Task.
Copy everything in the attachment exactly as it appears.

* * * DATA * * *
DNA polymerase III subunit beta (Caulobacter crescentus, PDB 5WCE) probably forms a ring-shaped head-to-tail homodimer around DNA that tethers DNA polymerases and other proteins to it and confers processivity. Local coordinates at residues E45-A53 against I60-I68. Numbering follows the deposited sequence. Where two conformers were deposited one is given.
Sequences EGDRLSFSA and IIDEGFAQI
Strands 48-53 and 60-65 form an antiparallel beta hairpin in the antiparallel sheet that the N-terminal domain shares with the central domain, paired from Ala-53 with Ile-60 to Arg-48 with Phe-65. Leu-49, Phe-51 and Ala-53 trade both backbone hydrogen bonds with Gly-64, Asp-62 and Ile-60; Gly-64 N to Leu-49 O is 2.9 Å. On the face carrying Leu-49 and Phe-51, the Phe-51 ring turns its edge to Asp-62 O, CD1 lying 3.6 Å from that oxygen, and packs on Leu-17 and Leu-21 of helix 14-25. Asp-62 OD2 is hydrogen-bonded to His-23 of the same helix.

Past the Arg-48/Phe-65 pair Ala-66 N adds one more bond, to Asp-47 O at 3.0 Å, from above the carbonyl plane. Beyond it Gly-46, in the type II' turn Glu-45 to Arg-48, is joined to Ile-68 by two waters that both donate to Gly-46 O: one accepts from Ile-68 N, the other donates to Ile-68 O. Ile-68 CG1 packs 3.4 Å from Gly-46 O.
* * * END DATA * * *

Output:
DNA polymerase III subunit beta (Caulobacter crescentus, PDB 5WCE) probably forms a ring-shaped head-to-tail homodimer around DNA that tethers DNA polymerases and other proteins to it and confers processivity. Local coordinates at residues E45-A53 against I60-I68. Numbering follows the deposited sequence. Where two conformers were deposited one is given.
Sequences EGDRLSFSA and IIDEGFAQI
Strands 48-53 and 60-65 form an antiparallel beta hairpin in the antiparallel sheet that the N-terminal domain shares with the central domain, paired from Ala-53 with Ile-60 to Arg-48 with Phe-65. Leu-49, Phe-51 and Ala-53 trade both backbone hydrogen bonds with Gly-64, Asp-62 and Ile-60; Gly-64 N to Leu-49 O is 2.9 Å. On the face carrying Leu-49 and Phe-51, the Phe-51 ring turns its edge to Asp-62 O, CD1 lying 3.6 Å from that oxygen, and packs on Leu-17 and Leu-21 of helix 14-25. Asp-62 OD2 is hydrogen-bonded to His-23 of the same helix.

Past the Arg-48/Phe-65 pair Ala-66 N adds one more bond, to Asp-47 O at 3.0 Å, from above the carbonyl plane. Beyond it Gly-46, in the type II' turn Glu-45 to Arg-48, is joined to Ile-68 by two waters that both donate to Gly-46 O: one accepts from Ile-68 N, the other donates to Ile-68 O. Ile-68 CG1 packs 3.4 Å from Gly-46 O.